Breaking Stained Glass Windows

One of the classic texts written in defense of political and economic freedom is Frederic Bastiat’s The Law. I remember having the book pressed on me as a high school senior by a smart, nerdy-looking libertarian who worked at the Laissez-Faire Bookstore in New York, and I wish that I’d read it then. It would have saved me years of authoritarian fantasies about erecting a Catholic regime in America modeled on Salazar’s Portugal. I thank God that the Internet didn’t exist in the 1980s, or else there’d be an endless stream of old, insane blog posts that I’d still be apologizing for. Instead, my adolescent ravings all burbled away in glasses of gin and late night bull sessions with properly outraged secular roommates, to whom I hope this column constitutes a public apology. Let’s hope I didn’t scandalize them irreversibly — a fact I’ll only learn on judgment day.

Probably the best known essay by Bastiat is “What Is Seen and What Is Not Seen,” where he points out what economists call the “broken window” fallacy. A dry and gracious stylist, Bastiat recounts this concept in what sounds like one of Aesop’s fables, but it boils down to this: Certain economists seem to think it’s a good idea to run around breaking windows in order to create jobs for glassmakers. Such thinkers fixate on what is seen — the newly employed glassmaker — and completely ignore what is not seen: the other, more prudent uses of the money that was wasted fixing the window. Once you have smashed the window, you can see with your own two eyes the friendly glassmaker who’s happy to earn some money fixing the thing; what you’ll never see is the person who might have been hired to plant the garden if the window hadn’t been broken, or the roses that never grew there.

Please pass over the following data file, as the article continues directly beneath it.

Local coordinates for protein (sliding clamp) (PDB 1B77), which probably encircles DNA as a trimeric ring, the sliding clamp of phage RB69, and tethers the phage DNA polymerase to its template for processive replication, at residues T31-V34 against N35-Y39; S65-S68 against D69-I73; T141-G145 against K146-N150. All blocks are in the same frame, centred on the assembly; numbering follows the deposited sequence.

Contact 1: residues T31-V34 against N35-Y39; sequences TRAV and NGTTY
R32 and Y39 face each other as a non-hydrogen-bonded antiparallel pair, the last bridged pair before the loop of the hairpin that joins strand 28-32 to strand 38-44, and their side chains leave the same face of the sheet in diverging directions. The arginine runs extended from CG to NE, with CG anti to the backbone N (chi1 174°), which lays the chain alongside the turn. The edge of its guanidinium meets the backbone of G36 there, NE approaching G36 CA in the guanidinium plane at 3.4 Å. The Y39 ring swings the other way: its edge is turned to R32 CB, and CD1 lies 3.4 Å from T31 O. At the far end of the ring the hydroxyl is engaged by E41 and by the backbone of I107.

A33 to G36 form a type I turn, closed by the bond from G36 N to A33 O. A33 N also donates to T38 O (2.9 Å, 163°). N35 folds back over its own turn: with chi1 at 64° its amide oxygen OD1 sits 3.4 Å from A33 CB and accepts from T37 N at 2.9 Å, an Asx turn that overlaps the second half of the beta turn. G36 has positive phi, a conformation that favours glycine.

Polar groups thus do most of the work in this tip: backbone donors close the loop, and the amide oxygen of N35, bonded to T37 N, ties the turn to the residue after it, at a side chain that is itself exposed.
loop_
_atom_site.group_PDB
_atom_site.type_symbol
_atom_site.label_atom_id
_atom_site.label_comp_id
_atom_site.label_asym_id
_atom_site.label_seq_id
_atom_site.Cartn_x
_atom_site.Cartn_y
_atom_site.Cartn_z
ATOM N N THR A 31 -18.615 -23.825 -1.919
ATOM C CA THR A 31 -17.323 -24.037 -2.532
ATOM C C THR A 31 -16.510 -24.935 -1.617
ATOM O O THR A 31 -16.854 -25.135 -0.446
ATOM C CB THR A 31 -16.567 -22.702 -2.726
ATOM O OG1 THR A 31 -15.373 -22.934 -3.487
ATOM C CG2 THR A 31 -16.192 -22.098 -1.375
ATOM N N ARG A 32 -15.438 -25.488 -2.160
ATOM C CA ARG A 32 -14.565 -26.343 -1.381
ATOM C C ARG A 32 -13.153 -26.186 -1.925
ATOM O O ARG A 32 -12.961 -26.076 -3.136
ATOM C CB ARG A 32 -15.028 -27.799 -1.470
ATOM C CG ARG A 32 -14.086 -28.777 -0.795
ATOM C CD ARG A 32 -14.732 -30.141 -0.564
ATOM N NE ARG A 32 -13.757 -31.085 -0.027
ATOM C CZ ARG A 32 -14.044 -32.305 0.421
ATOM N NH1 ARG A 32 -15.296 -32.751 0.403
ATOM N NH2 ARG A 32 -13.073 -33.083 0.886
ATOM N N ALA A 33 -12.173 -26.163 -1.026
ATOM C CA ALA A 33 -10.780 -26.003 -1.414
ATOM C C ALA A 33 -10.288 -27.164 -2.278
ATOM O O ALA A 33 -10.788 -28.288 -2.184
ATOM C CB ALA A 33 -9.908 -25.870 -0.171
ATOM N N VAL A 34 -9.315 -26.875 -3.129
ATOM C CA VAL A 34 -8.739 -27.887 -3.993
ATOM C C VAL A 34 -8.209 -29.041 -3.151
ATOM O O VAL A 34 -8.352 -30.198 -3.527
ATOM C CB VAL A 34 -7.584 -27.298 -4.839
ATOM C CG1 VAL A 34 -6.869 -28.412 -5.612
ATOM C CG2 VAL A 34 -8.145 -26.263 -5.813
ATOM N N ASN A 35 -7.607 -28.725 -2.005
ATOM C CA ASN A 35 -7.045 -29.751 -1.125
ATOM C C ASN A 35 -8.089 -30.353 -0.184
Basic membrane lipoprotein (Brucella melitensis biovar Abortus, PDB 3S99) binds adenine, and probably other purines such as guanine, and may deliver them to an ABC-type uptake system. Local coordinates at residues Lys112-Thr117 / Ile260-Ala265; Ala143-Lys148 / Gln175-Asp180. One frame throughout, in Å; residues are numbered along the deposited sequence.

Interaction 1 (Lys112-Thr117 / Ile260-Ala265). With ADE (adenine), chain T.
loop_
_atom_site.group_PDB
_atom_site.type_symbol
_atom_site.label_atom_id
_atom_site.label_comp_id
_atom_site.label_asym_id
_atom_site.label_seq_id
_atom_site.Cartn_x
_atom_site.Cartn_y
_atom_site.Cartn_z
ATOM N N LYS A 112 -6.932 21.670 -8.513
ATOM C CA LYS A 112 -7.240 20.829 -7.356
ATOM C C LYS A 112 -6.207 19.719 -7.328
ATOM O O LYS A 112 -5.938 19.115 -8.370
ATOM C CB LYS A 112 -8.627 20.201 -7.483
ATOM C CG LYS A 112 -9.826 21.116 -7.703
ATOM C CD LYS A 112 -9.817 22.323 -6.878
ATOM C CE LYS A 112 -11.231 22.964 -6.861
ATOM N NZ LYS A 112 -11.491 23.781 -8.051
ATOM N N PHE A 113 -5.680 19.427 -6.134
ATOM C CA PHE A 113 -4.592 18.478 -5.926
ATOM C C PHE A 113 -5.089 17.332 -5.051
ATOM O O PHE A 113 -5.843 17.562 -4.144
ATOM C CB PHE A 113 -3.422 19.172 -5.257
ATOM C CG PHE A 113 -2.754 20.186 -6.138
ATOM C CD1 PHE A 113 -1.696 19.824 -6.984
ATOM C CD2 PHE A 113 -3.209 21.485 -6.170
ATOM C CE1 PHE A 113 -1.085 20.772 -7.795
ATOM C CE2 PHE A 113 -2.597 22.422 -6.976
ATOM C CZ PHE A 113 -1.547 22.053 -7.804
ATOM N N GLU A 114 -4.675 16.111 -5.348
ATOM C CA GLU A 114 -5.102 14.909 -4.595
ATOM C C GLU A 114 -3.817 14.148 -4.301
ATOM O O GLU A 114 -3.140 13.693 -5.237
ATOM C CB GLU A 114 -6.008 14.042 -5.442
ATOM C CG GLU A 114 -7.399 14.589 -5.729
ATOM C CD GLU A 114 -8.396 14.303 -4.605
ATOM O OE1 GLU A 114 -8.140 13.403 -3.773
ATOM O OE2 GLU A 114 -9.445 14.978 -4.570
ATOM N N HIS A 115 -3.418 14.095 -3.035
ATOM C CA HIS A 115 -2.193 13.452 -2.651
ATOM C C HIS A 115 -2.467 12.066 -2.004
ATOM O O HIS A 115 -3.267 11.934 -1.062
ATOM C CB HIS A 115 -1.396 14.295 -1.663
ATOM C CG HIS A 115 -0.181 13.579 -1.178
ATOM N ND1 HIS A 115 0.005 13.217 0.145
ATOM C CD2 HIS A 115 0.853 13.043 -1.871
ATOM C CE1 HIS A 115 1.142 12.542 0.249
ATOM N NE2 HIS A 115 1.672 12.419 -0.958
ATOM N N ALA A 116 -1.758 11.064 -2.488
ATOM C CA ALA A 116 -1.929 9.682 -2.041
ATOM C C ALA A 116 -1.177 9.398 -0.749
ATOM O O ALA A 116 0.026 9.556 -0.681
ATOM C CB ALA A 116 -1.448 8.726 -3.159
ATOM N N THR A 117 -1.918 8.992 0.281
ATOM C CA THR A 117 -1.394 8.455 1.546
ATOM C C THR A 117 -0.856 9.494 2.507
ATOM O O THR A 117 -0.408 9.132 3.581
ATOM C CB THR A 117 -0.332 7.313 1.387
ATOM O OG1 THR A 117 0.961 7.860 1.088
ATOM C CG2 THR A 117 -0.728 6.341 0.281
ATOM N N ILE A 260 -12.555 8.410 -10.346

Bastiat’s logic here is unassailable and applies throughout the economy. Critics of value-neutral economics have noted that every divorce increases the Gross Domestic Product, by creating jobs for attorneys and daycare center workers. Likewise, cases of lung cancer (of which my mother died) create new jobs for doctors, nurses, and hospice workers. (Indeed, I’ve always wondered why tobacco companies didn’t “vertically integrate” by buying up cancer hospitals, funeral homes, and graveyards.) The term in Intro Econ classes for the wasted window-fixing money is “opportunity cost,” since the broken window costs the homeowner other opportunities for spending the money more usefully. But what I’d like to focus on instead is the key distinction between what is seen and what is not seen and move the discussion from questions of productivity to justice.

Far too many Catholics, in reacting to political and economic issues, seem to make a virtue of fetishizing what is seen and ignoring what is not seen. This occurs most commonly in conflicts between employees and employers (for instance, Wisconsin teachers and Wisconsin taxpayers), or members of designated “victim” groups and non-members who dispute their claims. We can see the bedraggled, outraged schoolteacher picketing the statehouse, and hear his concrete, specific claims of why he needs more money. To quote former President Bill Clinton, we can feel his pain. We do not typically see the millions of taxpayers who share the cost of employing these teachers and literally can’t imagine what else they might do with the money the government didn’t confiscate.